Noe Valley Voice February 2003

Old House on 24th Street Makes Way for Condos

By Corrie M. Anders

A small, nondescript house across from Bell Market, which has sat forlornly since its owners died, is poised for reincarnation as 24th Street's newest residential-commercial enterprise.

A group of real estate developers purchased the uninhabited property last spring and has filed preliminary plans with the city to demolish the house and construct a four-story, contemporary-style building on the site. The new structure would include ground-floor space for two businesses, four condominiums on the upper floors, and an underground garage with an unusual design, according to the proposal.

The project requires formal approval from the city, and public hearings will be held. But no date has yet been set to elicit the views of nearby residents and neighborhood groups--for a project that could be considerably taller than the adjacent buildings.

For years, until their death, Robert and Evelyn Lunny owned the property at 3953 24th Street, built in 1900. The modest two-story dwelling consisted of five rooms with 1,040 square feet of living space, and was one of the few purely residential properties on the busy block of 24th between Sanchez and Noe. The building's beige-with-blue-trim facade and unadorned windows scarcely drew a glance from passersby.

That may change soon. Last May, the Lunny estate sold the property for $700,000 to investors Jeremiah Cullinane, Denis Cullinane, and Eileen Long, according to city property records.

The developers have filed plans for four dwelling units and two commercial spaces located on the ground floor at the back of the building, said city planner Dan Sirois.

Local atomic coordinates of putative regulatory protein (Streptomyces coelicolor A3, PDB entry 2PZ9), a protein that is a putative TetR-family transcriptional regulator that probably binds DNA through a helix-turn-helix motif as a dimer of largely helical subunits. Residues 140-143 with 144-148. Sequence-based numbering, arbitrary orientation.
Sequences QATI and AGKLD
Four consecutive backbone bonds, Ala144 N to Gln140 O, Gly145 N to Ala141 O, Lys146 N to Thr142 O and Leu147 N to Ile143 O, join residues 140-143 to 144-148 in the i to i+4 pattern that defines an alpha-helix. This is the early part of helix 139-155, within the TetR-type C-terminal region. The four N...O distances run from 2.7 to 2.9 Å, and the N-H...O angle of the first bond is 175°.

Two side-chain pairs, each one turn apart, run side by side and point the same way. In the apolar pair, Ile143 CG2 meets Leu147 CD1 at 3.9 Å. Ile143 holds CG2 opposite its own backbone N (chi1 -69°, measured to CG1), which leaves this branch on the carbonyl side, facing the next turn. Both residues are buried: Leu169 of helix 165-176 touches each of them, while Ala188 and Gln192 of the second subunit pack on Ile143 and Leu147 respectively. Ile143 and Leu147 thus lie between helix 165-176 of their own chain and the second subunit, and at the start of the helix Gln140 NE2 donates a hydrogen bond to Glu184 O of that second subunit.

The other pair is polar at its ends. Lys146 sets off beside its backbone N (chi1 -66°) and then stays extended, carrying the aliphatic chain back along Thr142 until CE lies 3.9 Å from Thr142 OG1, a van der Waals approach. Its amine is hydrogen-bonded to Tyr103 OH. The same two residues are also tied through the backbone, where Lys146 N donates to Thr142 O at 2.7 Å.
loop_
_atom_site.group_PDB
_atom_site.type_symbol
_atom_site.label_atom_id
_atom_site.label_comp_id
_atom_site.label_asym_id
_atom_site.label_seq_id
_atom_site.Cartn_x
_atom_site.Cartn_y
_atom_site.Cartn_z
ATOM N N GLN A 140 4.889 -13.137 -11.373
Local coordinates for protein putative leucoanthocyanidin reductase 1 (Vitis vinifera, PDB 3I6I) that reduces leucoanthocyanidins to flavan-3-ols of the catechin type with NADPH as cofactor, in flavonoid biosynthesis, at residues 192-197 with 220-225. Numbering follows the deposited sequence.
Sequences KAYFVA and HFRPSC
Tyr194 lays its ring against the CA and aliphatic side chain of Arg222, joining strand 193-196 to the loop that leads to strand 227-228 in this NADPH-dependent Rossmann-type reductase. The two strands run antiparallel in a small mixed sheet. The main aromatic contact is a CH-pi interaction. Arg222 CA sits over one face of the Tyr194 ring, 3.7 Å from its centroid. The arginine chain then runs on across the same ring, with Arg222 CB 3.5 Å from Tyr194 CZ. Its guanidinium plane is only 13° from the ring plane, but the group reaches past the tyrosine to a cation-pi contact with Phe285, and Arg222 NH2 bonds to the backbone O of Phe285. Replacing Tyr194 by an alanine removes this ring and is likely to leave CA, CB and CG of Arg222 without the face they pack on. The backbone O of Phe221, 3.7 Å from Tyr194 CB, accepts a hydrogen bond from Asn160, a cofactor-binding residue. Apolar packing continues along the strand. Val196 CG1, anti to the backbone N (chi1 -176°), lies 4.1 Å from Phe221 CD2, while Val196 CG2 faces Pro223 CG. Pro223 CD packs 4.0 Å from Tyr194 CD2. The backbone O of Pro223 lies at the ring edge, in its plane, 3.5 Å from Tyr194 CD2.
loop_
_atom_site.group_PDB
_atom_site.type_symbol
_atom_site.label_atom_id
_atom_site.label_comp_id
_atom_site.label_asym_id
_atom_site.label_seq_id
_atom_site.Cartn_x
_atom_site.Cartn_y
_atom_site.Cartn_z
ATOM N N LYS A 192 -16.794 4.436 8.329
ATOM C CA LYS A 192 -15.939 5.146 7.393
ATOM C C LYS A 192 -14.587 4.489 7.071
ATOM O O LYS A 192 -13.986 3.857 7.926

As envisioned, the building would rise four stories, but the top floor would be set back to reduce its visual bulk from 24th Street. The buildings on either side--Tien Fu Chinese Restaurant and Colorcrane Arts--are two stories tall, although there are several three-story buildings in the block, on the same side of the street.

The maximum height for buildings in the area is 40 feet--which is the approximate elevation of the planned structure.

The new building also would have underground garage space, accessed from 24th Street, for four vehicles. Motorists would drive into the building, and a car elevator would take their vehicles down to their parking spaces.

"I've never seen it before," Sirois said about the design of the car elevator for residential use.

Before they can proceed, the developers will be required to seek additional permits.

"We identified that they need a conditional-use permit to demolish a residential unit on the second floor," Sirois said. An application for that permit so far has not been filed, he said.

"There is still opportunity for discussion about design, evaluation of materials, and that kind of thing," Sirois said. "Nothing is set in stone. We've got a basic concept right now, and we'll be working with the project sponsors to refine it."

Public hearings will be scheduled once all pertinent permits have been requested, Sirois said.

Long, who is also a realty agent with B.J. Droubi Real Estate, said the new owners plan to present their course of action to local residents and civic organizations. But it would be "premature" to do so now, she said.

"It all depends on what [the] Planning [Department] says and what guidelines they give us," said Long. "At that point, we can work with our architect and then go to neighborhood organizations and say, 'This is what we propose.'"

"We'd definitely be interested in the plans," said Jeannene Przyblyski of the residents' group Friends of Noe Valley. "The 24th Street corridor is our most important shopping and congregating area. We would certainly hope the project sponsors would contact the neighborhood groups to share their plan."

In the past, local groups have cast a critical eye upon commercial and residential endeavors they consider out of character with other neighborhood buildings.

Long said the investors had not determined what prices they would ask for the condos, what type of businesses would get the commercial space, nor what architectural style the new building would ultimately have. But clues might be gleaned from another project in Noe Valley that she was recently associated with.

The building, located at 1005 Noe Street near 23rd Street, is modern in design and consists of three large condo units. One of those units sold in December for $1,065,000, and another is listed for sale at $949,000. h